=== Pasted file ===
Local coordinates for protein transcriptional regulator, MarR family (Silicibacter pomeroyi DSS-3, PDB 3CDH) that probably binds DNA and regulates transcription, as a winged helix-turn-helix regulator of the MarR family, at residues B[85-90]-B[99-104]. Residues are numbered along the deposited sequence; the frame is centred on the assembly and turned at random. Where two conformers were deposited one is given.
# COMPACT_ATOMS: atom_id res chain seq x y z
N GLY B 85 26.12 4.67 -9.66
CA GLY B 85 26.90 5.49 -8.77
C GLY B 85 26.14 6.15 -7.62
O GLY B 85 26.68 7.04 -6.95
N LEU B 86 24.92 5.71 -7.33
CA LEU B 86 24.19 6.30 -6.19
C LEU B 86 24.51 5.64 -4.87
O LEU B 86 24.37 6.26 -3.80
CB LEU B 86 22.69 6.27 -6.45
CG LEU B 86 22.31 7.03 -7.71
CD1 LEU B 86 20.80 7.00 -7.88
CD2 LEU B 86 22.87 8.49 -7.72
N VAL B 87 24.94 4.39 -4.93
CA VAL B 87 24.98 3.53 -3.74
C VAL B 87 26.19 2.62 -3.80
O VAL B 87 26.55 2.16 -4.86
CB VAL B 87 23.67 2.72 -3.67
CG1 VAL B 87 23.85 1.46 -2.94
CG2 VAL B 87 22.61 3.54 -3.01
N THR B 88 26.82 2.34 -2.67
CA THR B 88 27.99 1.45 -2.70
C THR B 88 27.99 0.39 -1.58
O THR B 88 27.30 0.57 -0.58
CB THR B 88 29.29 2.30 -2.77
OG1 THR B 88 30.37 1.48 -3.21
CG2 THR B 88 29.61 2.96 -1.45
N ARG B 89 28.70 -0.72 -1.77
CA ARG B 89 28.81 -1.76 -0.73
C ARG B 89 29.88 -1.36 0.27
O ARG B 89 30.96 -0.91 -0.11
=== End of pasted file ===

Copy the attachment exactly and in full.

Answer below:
Local coordinates for protein transcriptional regulator, MarR family (Silicibacter pomeroyi DSS-3, PDB 3CDH) that probably binds DNA and regulates transcription, as a winged helix-turn-helix regulator of the MarR family, at residues B[85-90]-B[99-104]. Residues are numbered along the deposited sequence; the frame is centred on the assembly and turned at random. Where two conformers were deposited one is given.
# COMPACT_ATOMS: atom_id res chain seq x y z
N GLY B 85 26.12 4.67 -9.66
CA GLY B 85 26.90 5.49 -8.77
C GLY B 85 26.14 6.15 -7.62
O GLY B 85 26.68 7.04 -6.95
N LEU B 86 24.92 5.71 -7.33
CA LEU B 86 24.19 6.30 -6.19
C LEU B 86 24.51 5.64 -4.87
O LEU B 86 24.37 6.26 -3.80
CB LEU B 86 22.69 6.27 -6.45
CG LEU B 86 22.31 7.03 -7.71
CD1 LEU B 86 20.80 7.00 -7.88
CD2 LEU B 86 22.87 8.49 -7.72
N VAL B 87 24.94 4.39 -4.93
CA VAL B 87 24.98 3.53 -3.74
C VAL B 87 26.19 2.62 -3.80
O VAL B 87 26.55 2.16 -4.86
CB VAL B 87 23.67 2.72 -3.67
CG1 VAL B 87 23.85 1.46 -2.94
CG2 VAL B 87 22.61 3.54 -3.01
N THR B 88 26.82 2.34 -2.67
CA THR B 88 27.99 1.45 -2.70
C THR B 88 27.99 0.39 -1.58
O THR B 88 27.30 0.57 -0.58
CB THR B 88 29.29 2.30 -2.77
OG1 THR B 88 30.37 1.48 -3.21
CG2 THR B 88 29.61 2.96 -1.45
N ARG B 89 28.70 -0.72 -1.77
CA ARG B 89 28.81 -1.76 -0.73
C ARG B 89 29.88 -1.36 0.27
O ARG B 89 30.96 -0.91 -0.11